By Jay Stringer.
An earlier version of this article was published several years ago at Panels.Net, a now defunct comic book website.
I'm often asked to explain dyslexia. The trouble is, I really can't. It's not that I don't know how my brain works. It's that I don't know how your brain works. Dear reader. Dear neurotypical reader. If I can figure out what you see when you try and read things, and the places in your brain that you store information, then maybe, maybe, I can start to explain how my brain is different.
I often wonder about colour blindness. How was it discovered? Obviously, now we know it's a thing. And it has symptoms. And people can be diagnosed, and there's a wealth of research into it. But back before we knew it was a thing, how did we find out it was a thing? Two people looking at the same colour, the assumed same point of reference, how did they each realise they were seeing two different things? How did person A come to realise they were seeing something different in 'red' (for example) to person B? What did that conversation look like?
You can lose whole hours in the day trying to figure out how the inside of your head works, and whole days trying to figure out if someone else's head works the same way. (Whatever you do, don't become aware RIGHT NOW of your tongue. It's just sitting there in your mouth doing nothing. No, now you made it move. Oh god, it moves. And it's just there....all the time. What the hell? Creepy.)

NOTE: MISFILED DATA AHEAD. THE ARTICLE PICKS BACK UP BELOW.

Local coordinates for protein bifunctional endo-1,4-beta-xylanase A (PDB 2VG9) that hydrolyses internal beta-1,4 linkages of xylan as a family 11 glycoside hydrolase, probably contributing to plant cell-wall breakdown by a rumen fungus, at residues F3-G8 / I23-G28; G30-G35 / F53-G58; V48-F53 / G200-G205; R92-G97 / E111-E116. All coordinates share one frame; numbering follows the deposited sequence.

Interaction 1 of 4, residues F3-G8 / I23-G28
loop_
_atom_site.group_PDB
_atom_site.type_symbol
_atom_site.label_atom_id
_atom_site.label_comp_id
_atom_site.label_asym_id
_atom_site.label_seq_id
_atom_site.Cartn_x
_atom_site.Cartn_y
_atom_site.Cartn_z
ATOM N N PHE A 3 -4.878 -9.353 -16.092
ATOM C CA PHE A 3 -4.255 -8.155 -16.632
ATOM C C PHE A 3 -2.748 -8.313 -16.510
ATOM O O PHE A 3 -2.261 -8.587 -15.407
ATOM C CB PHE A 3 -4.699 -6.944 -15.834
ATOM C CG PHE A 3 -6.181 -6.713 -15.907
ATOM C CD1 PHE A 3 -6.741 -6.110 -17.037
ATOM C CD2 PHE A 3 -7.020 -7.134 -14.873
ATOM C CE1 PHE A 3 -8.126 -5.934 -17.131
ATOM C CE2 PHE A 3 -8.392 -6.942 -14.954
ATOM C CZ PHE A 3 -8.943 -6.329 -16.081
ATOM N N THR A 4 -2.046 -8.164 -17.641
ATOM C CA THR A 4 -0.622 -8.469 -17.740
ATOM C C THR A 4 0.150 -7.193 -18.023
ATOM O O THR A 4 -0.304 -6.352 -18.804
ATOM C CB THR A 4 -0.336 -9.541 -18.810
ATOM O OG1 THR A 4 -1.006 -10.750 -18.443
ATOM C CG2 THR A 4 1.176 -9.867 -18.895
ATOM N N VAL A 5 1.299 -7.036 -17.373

What I can tell you is what dyslexia isn't. It's not about spelling. Not really. That's a symptom. Dyslexia is about the way my brain processes information. Both on the way in and the way out. And about where I file that information when I'm not using it. I have amazing long-term memory. And terrible working memory. What's working memory? It's loosely similar to RAM on a computer. The steps I need to go through to make a cup of tea are stored in my long-term memory, but when I'm actually in the middle of making one, which step I'm on in that process is stored actively in my working memory. And mine is....goofy. Allied to that, colours have frequencies. On the screen you're looking at right now, you can adjust the brightness and contrast to make an easier reading experience. Our eyes and brains are doing that naturally all the time, because every colour we look at has a frequency. Some higher, some lower. Dyslexics are often incredibly sensitive to some of those frequencies, especially to white. White can overpower us, and that's a large part of why we can lose words on a page. Dyslexics also often have colours that can neutralise the effect, and getting glasses with lenses adjusted to the right tint can make reading a lot easier. (My colours are red, yellow, and some greens.)